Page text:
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Stabilities of halonium ions from a study of gas-phase equilibria R+ + XR' = (RXR

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Stabilities of halonium ions from a study of gas-phase equilibria R+ + XR' = (RXR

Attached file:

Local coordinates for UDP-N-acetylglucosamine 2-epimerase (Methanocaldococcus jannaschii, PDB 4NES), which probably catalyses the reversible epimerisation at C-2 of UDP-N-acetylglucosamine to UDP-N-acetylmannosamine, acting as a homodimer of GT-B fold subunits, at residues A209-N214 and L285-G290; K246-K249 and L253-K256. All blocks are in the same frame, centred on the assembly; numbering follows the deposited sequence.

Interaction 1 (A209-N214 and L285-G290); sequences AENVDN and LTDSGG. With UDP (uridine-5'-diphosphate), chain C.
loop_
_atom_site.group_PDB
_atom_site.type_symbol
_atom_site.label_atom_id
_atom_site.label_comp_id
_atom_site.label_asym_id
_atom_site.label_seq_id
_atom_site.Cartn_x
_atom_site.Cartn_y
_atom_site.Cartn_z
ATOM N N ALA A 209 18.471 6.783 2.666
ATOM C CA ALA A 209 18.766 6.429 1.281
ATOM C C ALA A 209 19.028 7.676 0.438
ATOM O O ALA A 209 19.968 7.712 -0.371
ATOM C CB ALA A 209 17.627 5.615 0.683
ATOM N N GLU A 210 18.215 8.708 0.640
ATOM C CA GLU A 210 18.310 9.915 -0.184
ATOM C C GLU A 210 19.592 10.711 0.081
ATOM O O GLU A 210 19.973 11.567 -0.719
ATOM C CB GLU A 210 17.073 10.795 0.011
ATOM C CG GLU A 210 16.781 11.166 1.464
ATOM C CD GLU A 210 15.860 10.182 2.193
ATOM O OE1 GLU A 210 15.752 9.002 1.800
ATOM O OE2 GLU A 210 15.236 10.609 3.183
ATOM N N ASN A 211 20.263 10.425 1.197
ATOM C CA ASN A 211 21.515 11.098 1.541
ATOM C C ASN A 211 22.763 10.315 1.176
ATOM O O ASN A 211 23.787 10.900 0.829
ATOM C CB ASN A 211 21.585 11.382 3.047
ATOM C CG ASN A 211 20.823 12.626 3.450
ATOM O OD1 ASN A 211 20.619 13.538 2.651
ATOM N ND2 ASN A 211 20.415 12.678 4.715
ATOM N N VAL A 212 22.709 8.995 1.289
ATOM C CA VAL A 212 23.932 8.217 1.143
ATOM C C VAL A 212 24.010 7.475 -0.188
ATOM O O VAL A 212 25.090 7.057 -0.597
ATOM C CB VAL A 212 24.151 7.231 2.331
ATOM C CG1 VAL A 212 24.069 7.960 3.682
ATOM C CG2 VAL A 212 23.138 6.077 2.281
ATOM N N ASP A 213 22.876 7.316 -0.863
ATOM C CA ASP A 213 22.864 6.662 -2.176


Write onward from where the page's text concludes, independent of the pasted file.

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  J. Am. Chem. SOC. 985, 107, 3151-3162 3151 vicinity of the positive charge and this solvent exclusion reduces the nonspecific solvation. The same should be true for Nb' (relative to t-Bu+ or c-Pe+). The above observations have some bearing on the Nb' con- troversy (see preceding section). The AH2 s01) changes based on Arnett's data39 or reactions 15-20 were given in the preceding section. Clearly the solution data appear to present a less dramatic case for the special stability of Nb'. Thus Nb' is less stable than t-Bu' in solution reaction 15, while the opposite is true in the gas phase. For the change i-Pr', c-Pe', Nb', reactions 16 and 17, one observes also a reduced trend in solution. Thus the change c-Pe' to Nb+ is only -4 kcal/mol more exothermic than the change i-Pr' to c-Pe+ while in the gas phase the value is -6 kcal/mol. Also the changes in the methyl substituent series reactions 18-20 are less pronounced in solution. When one considers the above AH changes in solution one must remind oneself that they are used as models to the stability of Nb' in connection with the exo-endo solvolysis rate difference^ ^^ The experimental solvolysis rates establish a difference of about 6 kcal/mol between the exo and endo transition states (R'-X-)* in solution.30 In the nonclassical view only the exo transition state is significantly stabilized by bridging. Since the exo state is electronically more stabilized one expects that the nucleophilic solvent stabilization will be somewhat less for that state than for the endo state. As was pointed out above some differential nu- cleophilic stabilization is probably affecting the Arnett solution data. Thus, in this respect these data may be suitable models for the exo-endo norbornyl transition states. However, it was seen that Arnett's data are much more strongly affected by differential nonspecific solvation, Le., solvent exclusion by bulky hydrocarbon structures that lead to poorer solvation. This change of general solvation present in the Arnett results makes the energy changes in eq 16-20 in solution not suitable for modeling of the exeendo transition-states energies. No gross changes of the size of ion occur for the exo relative to the endo transition state, and thus no significant changes of nonspecific solvation for these transition states can be expected. Thus Arnett's solution data, if they are to be applied for modeling energy changes of exo-endo transition states, should be corrected for the presence of nonspecific solvation. The corrections, which cannot be quantitatively assessed, will be in the direction of greater agreement with the gas-phase results and increased support of reactions 16-20 energy change models for the unusual stability of Nb+ and by implication also of the exo-Nb+-X- transition state in solution. Registry No. Cl-, 16887-00-6; H-, 12184-88-2; PhCH,', 671 1-19-9; t-Bu+, 14804-25-2; -FPhCH,', 291 80-23-2; o-MePhCH,', 63246-55-9; p-MePhCH,', 57669-14-4; PhCHCI+, 56683-65-9; o-MePhCH,CI, 552-45-4; p-MePhCH,Cl, 104-82-5; PhCCl,, 98-07-7; p-MeOPhCH,CI, 824-94-2; PhCHCH,', 25414-93-1; (CH,)$H+, 19252-53-0; m- FPhCH,+, 65108-06-7; o-FPhCH,+, 65108-14-7; p-CIPhCH,', 29180- 24-3; m-MePhCH,', 60154-94-1; PhCC12+, 4154-22-1; AdC1, 935-56-8; 2-NbC1, 29342-53-8; Ad', 19740-18-2; Nb+, 24321-81-1; I-C1-c-Pe, 930-28-9; 2-Me-NbC1, 96246-73-0; 1-Me-c-Pe+, 17106-22-8; c-Pe+, 25076-72-6. Stabilities of Halonium Ions from a Study of Gas-Phase Equilibria R+ XR' = (RXR')+ Dilip K. Sen Sharma, Sarah Meza de Hojer,+ and Paul Kebarle* Contribution from the Chemistry Department, University of Alberta, Edmonton, Alberta, Canada T6G 2G2. Received December 11, 1984 Abstract: The gas-phase ion equilibria R+ B = RB', where R' = Et', i-Pr+, c-Pe', t-Bu+, 2-Me-2-Bu', and 2-Nb' and B = CH3C1, CH2C12, CHC12, CHCI,, S02F2, CF3H, and CF4 were determined in a pulsed electron beam high pressure mass spectrometer. van't Hoff plots provide AGO,,, AHo, and ASo. For the chloronium ions the following trends were observed. The bond energy D(R'-CIR,), where R' changes and R, is constant, decreases with increasing electronic stabilization of R+, Le., in the order Me', Et', i-Pr', c-Pe', t-Bu', Nb'. The same order was observed earlier in this laboratory for D(R+-CI-), i.e., the chloride affinity of R'. However, the changes of D(R+-CIR,) for R+ = 2-Me-2-Bu+, Nb', and t-Bu' are very small. This means that little differential, specific nucleophilic solvation of these ions in solution is to be expected when solvents of low nucleophilicity like CH2CI2 and S0,CIF are used. The bond energies D(Me'-CIR) increase in the order R = Me, Et, i-Pr, t-Bu. The bond energies D(t-Bu'-B) decrease in the order B = C2H5C1, CH2C1, = CH,CI, CC13H, S02F2, CF3H, CF4. The significance of these trends is discussed. Measurements of ion equilibria in the gas phase' include ac- ceptor-donor (Lewis acid-base) equilibria of the type in eq 1, R' + B = RB+ R' XR' = (RXR')' where R' is a carbocation and B a u, r r n donor base. De- termination of the equilibrium constant K, with a pulsed electron beam high pressure mass spectrometer leads via van't Hoff plots to the corresponding AGO AHo,, and ASo,. The present work describes results for systems where R = ethyl (Et), isopropyl (i-Pr), tert-butyl (t-Bu), 2-methyl-2-butyl (t-Pe), cyclopentyl (c-Pe), and 2-norbornyl (Nb), while B = XR' = CH3C1, CH2C12, CHCI,, C2H5C1, CHF,, CF,, and S02F2 The Chemistry Department, University of Mexico, (1) Permanent address: Mexico City, Mexico. 0002-7863/85/1501-3751 01.50/0 work is an extension of measurements described in an earlier publicationZ in which reactions involving Et+, i-Pr+, and MeCl were studied. The present results allow one to observe the change of bonding in R+-B with increasing stabilization of the carbocation R+. They also give the bonding changes for a given R+ with changing donor character (nucleophilicty) of B. Chloronium ions are important alkylating agents in ~olution.~ heir usefulness as alkylating agents in the gas phase was pointed out re~ently.~ Thus, the dimethylchloronium ion can be used4 for the clean gas-phase preparation of tertiary oxonium and quaternary am- monium ions as shown in reaction 2. The product ions can then (1) Kebarle, P. Annu. Rev. Phys. Chem. 1977, 28, 455. (2) Sen Sharma, D. K.; Kebarle, P. J. Am. Chem. Soc 1978, 100,5826. (3) Olah, G. . Halonium Ions ; Wiley: New York, 1975. 4) Sen Sharma, D. K.; Kebarle, P. J. Am. Chem. Sor 1982, 104, 19. 1985 American Chemical Society  3758 J. Am Chem SOC., Vol. 107, No. 13, 1985 CH,ClCH,+ + (CH3)ZO = CH3C1 (CH3)30+ (2) Sen Sharma et al. be used in other measurements. Thus Meot-Ner5 has studied the gas-phase hydration of Me4N+ prepared in the above manner. More recently many Me+ transfer equilibria between two bases B were determined and a Me+ affinity ladder established in this laboratory.6 The reagents most often used for the preparation of Me+B were the dimethylchloronium and the dimethyl- fluoronium ions. Alkylation reactions like (2) also can be useful in analytical chemical ionization work, but this potential has not been realized yet. Alkyl cation transfer reactions involving halonium ions and bases B are SN2 eactions. The gas-phase kinetics of these reactions have been studied4 and have proven of considerable interest to the development of the theory of gas-phase SN2 on-molecule reaction^.^ Knowledge of the energetics provided by equilibria 1 is of significant utility in all the above cases. Arnett and co-worker~~*~ ave measured enthalpy changes AH3 for the ionization processes 3 in S02C1F and CH2CI2 olutions. RCl + SbCls = R+ SbCl,+ (3) The AH3 were then used to evaluate enthalpy changes for the chloride-transfer reactions 4 and relative heats of formation 4) 5) AHr(R+) of the ions in s~lution.~~~ n the basis of comparisons with available corresponding data in the gas phase, Arnett et al. concluded that there is little differential solvation of the carbenium ions R+ in solution. More recently, relative chloride affinities in the gas phase were determined in this laboratory.I0 These pro- vided a somewhat better basis for comparison with the solution data8s9 and indicated that significant differential solvation can be present in some cases. To be able to separate the (differential) solvent effect into the components of specific nucleophilic solvation of R+ by one solvent molecule and the nonspecific solvation by the solvent dielectric, information on the energetics of ion solvent molecule complexes like R+C1CH2CI s required. The energetics provided by measurement of equilibria 1 also prove useful for this purpose. Experimental Section The measurements of the equilibrium constant K, or equilibria 1-R+ B = RB+ (where R+ were carbocations like c-Pe+, t-Bu+, etc., and B various halo compounds like CH,CI, CH2C12, CHF,, etc.)-were exec- uted with a pulsed electron beam high ion source pressure mass spec- trometer which has been described previously.'. Briefly, the principle of the method is as follows. A short pulse of 2000 V electrons produces the primary ionization in the temperature-controlled ion-source-reaction chamber maintained at some 2-8 torr of total pressure. The ions grad- ually diffuse to the walls where they become discharged. During their motion through the gas they also engage in ion-molecule reactions. By proper choice of neutral reactant concentrations, the reactions may be speeded up such that the ions reach ion-molecule reaction equilibria. The relative ion concentrations are monitored by allowing some of the gas to bleed out through a very narrow slit (1 X 0.01 mm) into an evacuated chamber, where the ions are captured by electric fields and subjected to conventional mass spectrometric analysis and detection. Results and Discussion (a) Description of Reaction Systems in Which Equilibria R+ + B = RB+ Were Observed. The required ions R+ were generated ROf + RC1 = RoC1 R+ AH4 = AH3(R+) AH3(R0+) (5) Meot-Ner (Mautner), M; Deakyne, C. A. J. Am. Chem. SOC., n (6) McMahon, T. B.; Nicol, G.; Heinis, T.; Kebarle, P., in preparation. (7) Farneth, W. E.; Brauman, J. I. J. Am. Chem. SOC. 976, 98 5546. Olmstead; Brauman, J. I. Ibid 1977, 99, 219; 1979, 101, 3715. Caldwell, G.; Magnera, T. F.; Kebarle, P. J. Am. Chem. SOC. 984, 106, 959. (8) Arnett, E. M.; Petro, S. C. J. Am. Chem. SOC. 978, 100, 2563, 5402, 5408. Arnett, E. M.; Petro, S. C.; Schleyer, P. v. R. Ibid 1979, 101, 329. (9) Arnett, E. M.; Pienta, N. J. J. Am. Chem. SOC. 980, 102, 3399. Arnett, E. M.; Hofelich, T. C. Ibid 1982, 104, 522. (10) Sharma, R. B.; Sen Sharma, D. K.; Hiraoka, K.; Kebarle, P. J. Am. Chem. SOC., receding paper in this issue. (11) Cunningham, A. J.; Payzant, J. D.; Kebarle, P. J. Am. Chem. SOC. 1971, 93, 7627. preess. 05 (m ec) IO Figure 1 Ion intensities in percent of total ion current of major ions, observed after an ionizing electron pulse in 4 torr of CH, containing 72 mtorr of C3H8 and 1.16 mtorr of CH2CI2. Temperature -4 OC. i-C3H7+ is obtained by reactions of the ultimate ions in methane, CH5+, and C2H5+ with propane. The iPr+ engages in the following reaction: C3H7+ + CH2CI2 = C3H7CICH2C1+, hich reaches equilibrium. A side reaction occurs and also reaches equilibrium: C3H7+ C3H8 = C3H7-C3H8+. Both adduct ions are slowly drained by exchange reactions with the strong base H20 present as a minor impurity. in -4 torr of methane. The ultimate ions in pure methane are12 CH5+ and C2H5+. The ions R+ were generated by reactions of CH5+ and C2H5+ with suitable reagent gases added to the methane. As an example we will discuss the setup involved in the measurement of the following equilibrium: i-C3H7+ + CHzC12 = i-C3H7C1CH2CI+ see Figure 1). To create the isopropyl cation some 70 mtorr of propane were added to 4 torr of methane. This results in a very fast conversion of the CH5+ and C2HS+ o C3H7+ by reactionsi2 6 and 7. In the presence of small amounts of B = CH2C12, (6) and (7) are followed by (8), Le., the formation of CH5+ + C3H8 = i-C3H7+ + H2 + CH, C2H5' + C3H8 = C2H6 + i-C3H7+ i-C3H7+ CH2C12 = i-C3H7ClCH2CI+ i-C3H7+ C3Hs = i-C3H7.C3H8+ 6) (7) (8) (9) the desired chloronium ion. Reaction 8 is third body dependent. Reactions 2 and 3 are complete in microseconds and therefore CHs+ and C2H5+ do not appear in Figure 1. The C3H7+ on, initially - 00% of the total ion current, disappears rapidly by reaction 8 forming the chloronium adduct. The adduct formation of C3H,+.C& by (9) is also observed. At times longer than -0.4 ms the ratio C3H7CICH2Cl+/C3H7+ ecomes constant. This must mean that reaction 8 reaches equilibrium. After a similar time reaction 9 also reaches equilibrium. The concentrations of iso- propyl, the chloronium adduct, and the propane adduct are seen to gradually decrease while hydrates are formed. Since water is much stronger base than either methylene chloride or propane, the displacement of these bases by water, present as a minor impurity in the apparatus, leads to reactions 10-12. The C3H&H2Cl,+ + OH2 = C3H7*0H2CH2C12+ (10) (1 1) (12) C3H7*OHyCH2C12+ + OH2 = C3H7(0H2)2+ + CH2C12 C3H7-C3H8+ OH2 = C3H7(0H2)+ + C3H8 etc. equilibrium constant for the chloronium equilibrium 8 was ob- tained by using the constant ratio of the ions C3H7C1CH2C1+ nd (12) (a) Munson, M. S. B.; Field, F. H. J. Am. Chem. SOC. 965.87, 3294. (b) n-C3H7+ s also produced by reactions 6 and 7. This either isomerizes to i-C3H7+ r is converted by hydride abstraction from propane to i-C3H,+.  Stabilities of Halonium Ions C3H: 50 r 1000 - qr loo J. Am. Chem. SOC. Vol 107, No. 13, 1985 3759 - 67 u 52 -40 1 -32' . 05 10 m sec) Figure 2 Same reaction mixture and reaction mechanism as in Figure 1, but at the lower temperature (-14 C). Both equilibria now contain larger equilibrium concentrations of the adduct ions C3H7CICH2CI+ nd C3H7C3H,+ elative to C3H7+. C3H7+ bserved at longer reaction times. Since reaction 8 is much faster than the hydration reaction 10 (see Figure l), the equi- librium concentrations of the above ions should be little disturbed by the slow removal via (10). The connentration changes shown in Figure 2 were obtained with the same gas mixture as used in Figure 1 but at a lower (-14 C) temperature. Correspondingly, the concentration ratio C3H7+ClCH2C1+/C3H,+ s much higher, as expected, since re- action 8 is exothermic, Le., the equilibrium constant Klo ncreases with decreasing temperature. Changes of the methylene chloride pressures by a factor of 2 or more, in separate runs, had no effect on the equilibrium constant. The equilibrium 8 was observed at several different temperatures in between 29 and 20 C. The determination of the equilibria 8 described above is fairly typical of the reactions encountered in all determinations of equilibria 1. The t-Bu+ ion was produced by the addition of smail amounts of isobutane to the methane. The c-Pe+ was produced via hydride abstraction by i-Pr+ from cyclopentane. The desired reaction sequence was obtained by adding propane in roughly tenfold excess over cyclopentane in the major methane gas. With this mixture i-Pr+ is produced by reactions 2 and 3 and then i-Pr+ abstracts H- from cyclopentane to give c-Pe+. The hydride ab- straction by i-Pr+ s considerably less exothermic than the direct reactions of CH5+ nd C2H5+ with cyclopentane. Since these more exothermic reactions, in principle, could produce acyclic C5H,+ isomers, the milder two-step route was chosen. The 2-methyl-2-butyl and the 2-norbornyl cations were also produced by milder, two-step processes. Thus Nb+ was prepared in a mixture of 5 torr of CH4, 20 mtorr of propane, and 4 mtorr of norbornane. The i-Pr+, produced by the first two gases, hydride abstracts from norbornane, and this reaction leads to Nb+. Hydride abstractions involving alkyl cations and various RH have been described by Solomon, Meot-Ner, and Field.I3 A more complex but still tractable reaction system occurred in the measurement of the equilibria involving Et+ and CH2C12. The ions observed are shown in Figure 3. The Et+ resulting from methane engages in the desired equilibrium reaction 13. However, Et+ also engages in reaction 14. This normally very slow reaction C2H5+ CH2CI2 = (C2H,CH2C12)+ C2H5+ + CH4 = C3H7' H2 (13) (14) CHS' + CHzCl2 = CH2Cl+ + HC1 CH, CH2Cl' + CH2CI2 = CH3C1 CHC12' (15) (16) observed earlier in this laboratoryi5 has a positive temperature 13) Solomon, J. J.; Field, F. H. J. Am. Chem. Sor. 1965,87, 1567; 1975, 97, 625. 05 O (msec) Figure 3. Reactions occurring in the experiments for determination of equilibrium C2HS+ CH2C12 = (C2HSCH2Cl2)+. on source pressures: 4 torr of CHI, 13 mtorr of CH2C12. Temperature = 252 OC. The C2Hs+ involved in the equilibrium can also react with CHI at this temperature: C2Hf CH4 = C3H7+ H2. However, this reaction is slower than the equilrhrium rates. Pressure C2H5CI [m torr) Figure 4. Equilibrium constants for the reaction f-Bu+ + EtCl = t-Bu- CIEt'. Dependence on pressure of EtCl. dependence and at the elevated temperature of the experiments, 252 C, becomes sufficiently fast to remove a significant fraction of Et+ (see Figure 3). An analogue computer simulation of reaction systems, very similar to reactions 13 and 14 performed in the earlier work,2 shows that reaction 14 would cause the (C2HSCH2Cl2)+/C2H,+ atio to increase relative to the equilibrium 13 ratio. However, the increase is very small and can be neglected. A side reaction that can be observed in Figure 3 is the pro- duction of CHC12+ by the hydride abstraction 16. From the half-life of (16) in Figure 3 one can estimate a k16 = 8 X lo-'' molecules-' cm3 s-I. This reaction was not observed in an ICR study of Lias and AusloosI6 presumably because it was too slow for detection at the low CH2C12 pressures used. The lack of dependence of the equilibrium constants Kl on the pressure of B is illustrated in Figure 4, for the equilibrium t-Bu+ EtCl = BuEtCP. Similar results were obtained for the other systems. (b) Binding Energies of Chloronium Ions R'CIR'. The results from the measurements of the equilibrium constants Kl are summarized in the van't Hoff plots shown in Figures 5-7. The results are divided into three groups. Figure 5 shows a constant B = CH2C12 and a cnanging R+, Figure 6 gives a constant R+ = t-Bu+ and changing B, and Figure 7 gives results for two different B (CH3C1 and CH2C12) and three different ions R+ (Et+, i-Pr', t-Bu+). 14) Meot-Ner, M.: Solomon, J. J.; Field, F. H. J. Am. Chem. SOC. 976, 15) Hiraoka, K.; Kebarle, P. J. Chem. Phys. 1975, 63 394. 16) Lias, S. G ; Ausloos, P. nt. J. Mass. Spectrom. Ion Phys. 1977, 23, 98 1025. 213.  3760 J. Am. Chem. SOC., Vol. 107, No. 13, 1985 Sen Sharma et al. Table I. Thermochemical Data for Halonium Ions AH,^ -AH,' AH,' -a , -AGI9 (298), reaction MIND0/3 (exptl) (alt) cal/deg kcal/mol 1. CH,CI.Me' = CH3CI + Me' 2. CH,CIEt' = CH3CI + Et' 31.4 30.7e 30.7 29.4' 22Se 4. CH~CI-C-BU' = CHjCl ?-Bu' 13.8 8.4 9.3 19.3 2.6 5 CH2C12Et' = CH2CI2 + Et' 36.0 33.2 45.1 22.6 6. CH2C12+Pr' = CH2C12 i-Pr' 15.6 14.9 31.0 6.4 7. CH2CI2.c-Pe' = CH2CI2 + c-Pe' 9.8 10.6 20.2 3.8 8. CH2C12*t-But = CH2C12 + ?-But 9.5 10.0 22.3 2.8 9. CH,CI,.f-Pe' = CH2CI2 t-Pet 9.5 9.8 23.3 2.5 10. CH2CI.Nb' = CH2C12 + Nb' 10.6 9.8 31.1 1.3 11. CHpCI*?-Bu' = CHjCI t-Bu' 13.8 8.4 9.9 19.3 2.6 13. CH2Cl2.t-But = CH2C12 + ?-But 12.6 9.5 10.0 22.3 2.8 15. S02Fz.t-Bu' = SO2F2 Z-BU' 10.4 11.5 10.4 1.6 16. CHFx-t-Bu' = CHF, + C-BU' (44.0)d 6.8 7.7 19.8 0.9 64.2 3. CH,CI.i-PR = CH3Cl i-Pr' 21.3 22.9' 22.4 43.1e 10.1e 12. C2H5C1*t-But = C2HSC1 + t-Bu' 17.4 9.2 10.6 16.3 4.3 14. CHCI,*t-Bu' = CHC13 t-Bu 10.2 9.1 9.5 23.6 2.1 17. CF4.iBu' = CF4 ;-Bu' (40.1 d 3.4 5.7 10.4 0.3 All data without suoerscriuts are from uresent work all energies are in kcal/mol. From MIND0/3 calculations of Affkreactants): AHdMe') = 260.3; AHdEt') = 2b5.7 (dridged structire); AHdsec-Pr') = 789.7; AHf(t-BUt) = 170.8; AHdMeCi) = -15.4; AH,(EtCl) = -26.0; AHf(CH2C12) = -22.3; AHf(CHCI3) = -26.0. 'AH(expt1) was obtained from the slope of the van? Hoff plots. AH(alt) is an alternate value, considered more reliable, calculated from AG0298(exptl) nd a AS(alt) = (26 + ASo(exptl))/2, Le., the AS'(a1t) is assumed to be an average of the experimental AS' from the van't Hoff plot and a constant AS = 26 eu. This is an averaging procedure based on the observation that the entropy change for this type of association reactions is often close to -26 eu. dMIND0/3 calculations, present work. The MIND0/3 method is obviously unreliable for fluoronium ions. e Previous work from this laboratory.2 F t 1° 40 50 00 1 '~'''~1'''11''1'1~11'~~~~'~ CH2Cl2+R+: RCICH2CI+ 11~x10~ Figure 5. van't Hoff plots of equilibrium constants for the reactions R' CH2C12 = (RCICH,CI)'. Stability of chloronium ions decreases as stabilization of R increases. These results reproduce stability order for R+: i-Pr, c-Pet, ?-But, Nb' observed from measurements of chloride affinities of R (Sharma'O). 1 t-C4 H;+RX -C4 HpXR' IT x 103 Figure 6. van't Hoff plots of equilibrium constants for the reactions t-Bu' + B = (r-BuB)+. Stability of adducts decreases in the order B = EtC1, CHZCIZ, CHClp CHpCI, SOzFz, CHF,, CF,. It is interesting to note the wide range of temperatures which had to be covered in order to observe the different equilibria 1. Thus a temperature as high as 390 OC was required for the most strongly bonded adduct C,H,+-ClCH,, while temperatures as low as -160 OC were used in measurements of weakly bonded adducts 10000 bl Figure 7. van't Hoff plots of equilibria R' R'CI = (RCIR')'. involving stabilized R' like t-Bu nd a very weakly nucleophilic B like CF, (see Figures 5-7). The AH1', AG10(298), and ASlo values obtained from the van't Hoff plots in Figures 5-7 are given in Table I. Results from two equilibria measured earlier2 are also included. MIND0/3 predicted AHlo for a number of reactions were obtained by calculating the MIND0/3 (Dewar18) enthalpies of formation of the reactants Rf, R'X, and (RXR')'. The results for these calculations are also given in Table I. McManus19 has also calculated MIND0/3 energies involving various chloronium ions. Since the geometry optimization procedure is part of the MIND0/3 program,'* essentially identical results to those of McManus19 were obtained whenever calculations on the same systems were performed. Comparing the MINDO results with experiment for the re- action series 1-4, Table I, involving Rf = Et', i-Pr+, -But, and CH,Cl, one finds good agreement particularly for Etf and i-Pr'. This suggests that the MINDO result for D(Me+-ClMe) = 64.2 kcal/mol is also reliable to a few kcal/mol. This energy change is too high to be determined experimentally via van't Hoff plots (17) Complete geometry optimization was performed. The resulting (18) Bingham, R. C.; Dewar, M. J.; Lo, D. H. J. Am. Chem. SOC. 975, (19) McManus, S. . J. Org. Chem. 1982, 47, 070 structures are available on request from one of the authors (P.K.). 97, 1307.  Stabilities of Halonium Ions J. Am. Chem. SOC., ol. 107, No. 13, 1985 3761 Table 11 Methyl Cation Affinities of CIR = D(Me+-CIR)' and D(R+-ClR) D Me+-ClR) D(R+-CIR) R AHf( R+) AHf(RCI)' AHf(MeCIRC)d exptld (MINDO/3)C (MIND0/3)/ Me 261.0 -20.6 64 64 Et 215.6 -26.1 164.4 71 72 38 i-Pr 191.0 -33.6 150.1 77 79 30 t-Bu 166.5 -43.1 136.6 81 85 23 All values in kcal/mol. bRosenstock.22 Cox and Pilcher.21 dCalculated from AHl, reactions 2-4, Table I, and literature data.21,22 McManus.I9 /Present work. 5 I I 150 16G 170 180 I90 D(R+ CI-) (kcal./mole) Figure 8. Plot of heterolytic bond dissociation energies D(R+-ClCH,CI) vs. D(R+-Cl-). Data show that D(R+C1CH2Cl) decreases as D(R+-CI-) decreases, Le., as stability of R+ increases. However, for relatively stable ions R+, (R+-CICH,CI) is almost constant (R+ = i-Pe', Nb+, t-Bu', and even c-Pe'). This shows that there is little differential nucleophilic solvation of these R+ by the weakly nucleophilic solvent molecule CH2C12. of the association equilibria 1. An experimental result based on Me cation transfer equilibria6 which is in agreement with the MIND0/3 value will be reported in the near future. The results for the series R+-C1CH3 show that the bond energy decreases rapidly with increasing stability of R+, Le., in the order Me', Et', i-Pr+, t-Bu+. The overall change being from -64 kcal/mol for Me+ to -9 kcal/mol for t-Bu+. The same type change is also observed in the series R+-CICH2C1 given by reactions 5-10 (Table I). The results for this series are based on the van? Hoff plots of Figure 5 which very graphically display the decrease of stability of Rf-C1CH2C1 with increasing stability of R+. It is interesting to note that these results give the stability order Et', i-Pr+, c-Pe+, t-Bu+, Nb', Le., place the nominally secondary norbornyl cation at a higher stability than the tertiary species, t-Bu+. This result is in line with measurements of the gas-phase hydridel0%l3 nd chloridei0 affinities of the above R+ ions which have shown that Nb' has a lower hydride and chloride affinity than t-Bu+, Le., is more stable than t-Bu+. A plot of D(R+-CICH2CI) vs. D(Rf-C1-), i.e., the chloride affinity of R+, is shown in Figure 8. The chloride affinities are from ref 10 except that for t-Pe+.20 The decrease of D(R+- CICH,CI) with decrease of D(R+-Cl-) slows down as the stability of R+ increases. Thus t-Pe+, Nb+, t-Bu+, and even c-Pef have almost the same D(R+-C1CH2C1) values. The differences for the corresponding free energy changes (-AGIO, see Table I) are somewhat larger but still relatively small, Le., within about 2 kcal/mol. The formation of the chloronium ions R+C1CH2C1 can be considered as representing the specific nucleophilic solvation of R+ by the solvent CH2CI2. Thus, the small changes for the more stable Rf ions observed above mean that the specific sol- vation of R+ by weakly nucleophilic solvents like CH2C1, is almost equally strong as long as R+ is a fairly stable cation. Notice that the above generalization would not at all hold for R+ = Et+ or Me+ (see Figure 8). The above findings are in agreement with deductions made by Ar~~ett~,~ nd othersz3 that there is little (20) n he basis of the hydride affinity of Field, AH,(t-Bu+) = 166.5 kcal/molZ2 and AHf(r-PeC1) = -48.4 kcal/mol. differential (nucleophilic) solvation of carbocations R+ in weakly nucleophilic solvents like CH2C12 and S02C1F. A recent com- parisonlo of the stabilities of carbocations in the gas phase with Arnett'sss9 solution data indicates that there can be significant differential nonspecific solvation. Bulky cations like 1-adamantyl' were found to be significantly less stable when compared to t-Bu+ in CH2C12 and SOzCIF solution than in the gas phase. This observation was attributed to poor general solvation of ions which, due to their bulky structures, displace significant amounts of the solvent dielectric from the vicinity of the ionic charge center.I0 Examined above were bonding changes in the series R+-ClR, where the nature of Rf was changed while R, was kept constant. Bonding changes for the situation R,+-ClR where the leaving cation is kept constant while the nature of RCl is changed are given in Table I1 for Mef-CIR where R = Me, Et, i-Pr, t-Bu. These values were obtained from the experimental AHi for re- actions 2-4 (Table I) and literature data.21.22 Also given in Table I1 are the MIND0/3 results for the same bonds obtained by McMan~s.'~ he two sets of results are seen to be very close. Examining the data one finds that D(Me+-ClR) increases as R changes in the order R = Me, Et, i-Pr, t-Bu. Electron donation by R to C1 increases in the above order and should be the factor responsible for the observed Me+-ClR stability increases. Another series Rof-CIR is present in Table I reactions 11-17, where R,+ = t-Bu+ and RC1 = MeC1, EtCI, CH2C12, CHC13. Included for the same R, are three solvent molecules, which contain no chlorine: SO2F,, CF,H, and CF4. The observed increase of D(t-Bu+-ClR) for R = Me to Et is in the same di- rection as that observed for the series Me+-ClR (Table 11). The changes for t-Bu+ and the three chloromethanes, CH3C1, CH2C12, and CHC1, (Table I), are small and somewhat erratic, so a significant regular trend cannot be deduced for this series. The corresponding MIND0/3 results predict a small decrease of the t-Bu+-ClR bond energy with increased chlorine substitution. This trend, if true, would be in line with the expectation that substituents on R with an electron-withdrawing field-inductive effect, like C1, will decrease the Ro+-CIR bond energy. In fact, this expected trend is observed in the experimental results for the pair Et+-ClCH3, Etf-CICH2C1 and the pair i-Prf-C1CH3, i- Pr-ClCH,Cl (see Figure 7). While the exact AH values are probably not sufficiently accurate to reveal the trend, the position of the van't Hoff lines shows a weaker bond (free) energy for dichloromethane. Thus, the reversal observed for t-Bu+ (Figure 7) is unexpected and its cause unclear. The fluoromethanes CF3H and CF4 are seen to bond much more weakly to t-Buf than the chloromethanes (Table I). This result is expected since the formation of a halonium ion on com- bination with R+ causes the participating halide atom to acquire some positive charge. The greater electronegativity of fluorine relative to chlorine results in weaker bonding R+-XR' for the fluoronium ion. This electronegativity effect overpowers the greater ability of fluorine to form covalent bonds. Me+ affinity studies6 reveal the same trend. Thus D(MeC-CIMe) was deter- mined to be some 10 kcal/mol higher than D(Me+-FMe). The t-Bu+-CF4 bond energy is found to be lower than that of t- Bu+-CF3H (Table I, Figure 6) which is expected since the (21) Cox, J. D.; Pilcher, G Thermochemistry of Organic and Organo- metallic Compounds ; Academic Press: New York, 1970. (22) Rosenstock, H. M.; Buff, R.; Ferreira, A. A,; Lias, S. G.; Parr, A. A,; Stockhauer, R. L.; Holmes, J. L. J. Am. Chem. SOC. 982, 104 2337. (23) Taft, R. W. Prog. Phys. Org. Chem. 1983, 4, 247.